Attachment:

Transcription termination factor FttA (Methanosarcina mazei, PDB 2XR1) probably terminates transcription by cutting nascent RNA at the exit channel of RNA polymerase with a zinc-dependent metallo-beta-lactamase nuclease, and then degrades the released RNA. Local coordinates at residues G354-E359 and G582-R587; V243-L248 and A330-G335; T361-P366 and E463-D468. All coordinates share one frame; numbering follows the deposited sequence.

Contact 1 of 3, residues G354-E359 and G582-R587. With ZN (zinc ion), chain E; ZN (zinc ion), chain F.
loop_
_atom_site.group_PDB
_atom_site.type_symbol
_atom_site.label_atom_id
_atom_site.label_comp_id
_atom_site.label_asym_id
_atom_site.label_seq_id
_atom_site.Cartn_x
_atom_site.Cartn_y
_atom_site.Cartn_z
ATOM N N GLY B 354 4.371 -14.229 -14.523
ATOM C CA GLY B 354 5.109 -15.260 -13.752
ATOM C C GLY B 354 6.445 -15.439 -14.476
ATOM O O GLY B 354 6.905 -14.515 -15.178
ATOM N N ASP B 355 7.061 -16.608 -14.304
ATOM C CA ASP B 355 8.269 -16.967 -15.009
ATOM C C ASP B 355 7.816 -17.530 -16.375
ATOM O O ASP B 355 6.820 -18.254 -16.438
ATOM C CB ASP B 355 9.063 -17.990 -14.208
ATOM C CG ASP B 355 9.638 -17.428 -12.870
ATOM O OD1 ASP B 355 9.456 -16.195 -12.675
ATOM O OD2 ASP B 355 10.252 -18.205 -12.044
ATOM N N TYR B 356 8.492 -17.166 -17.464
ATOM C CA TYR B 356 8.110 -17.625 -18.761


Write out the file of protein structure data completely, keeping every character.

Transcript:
Transcription termination factor FttA (Methanosarcina mazei, PDB 2XR1) probably terminates transcription by cutting nascent RNA at the exit channel of RNA polymerase with a zinc-dependent metallo-beta-lactamase nuclease, and then degrades the released RNA. Local coordinates at residues G354-E359 and G582-R587; V243-L248 and A330-G335; T361-P366 and E463-D468. All coordinates share one frame; numbering follows the deposited sequence.

Contact 1 of 3, residues G354-E359 and G582-R587. With ZN (zinc ion), chain E; ZN (zinc ion), chain F.
loop_
_atom_site.group_PDB
_atom_site.type_symbol
_atom_site.label_atom_id
_atom_site.label_comp_id
_atom_site.label_asym_id
_atom_site.label_seq_id
_atom_site.Cartn_x
_atom_site.Cartn_y
_atom_site.Cartn_z
ATOM N N GLY B 354 4.371 -14.229 -14.523
ATOM C CA GLY B 354 5.109 -15.260 -13.752
ATOM C C GLY B 354 6.445 -15.439 -14.476
ATOM O O GLY B 354 6.905 -14.515 -15.178
ATOM N N ASP B 355 7.061 -16.608 -14.304
ATOM C CA ASP B 355 8.269 -16.967 -15.009
ATOM C C ASP B 355 7.816 -17.530 -16.375
ATOM O O ASP B 355 6.820 -18.254 -16.438
ATOM C CB ASP B 355 9.063 -17.990 -14.208
ATOM C CG ASP B 355 9.638 -17.428 -12.870
ATOM O OD1 ASP B 355 9.456 -16.195 -12.675
ATOM O OD2 ASP B 355 10.252 -18.205 -12.044
ATOM N N TYR B 356 8.492 -17.166 -17.464
ATOM C CA TYR B 356 8.110 -17.625 -18.761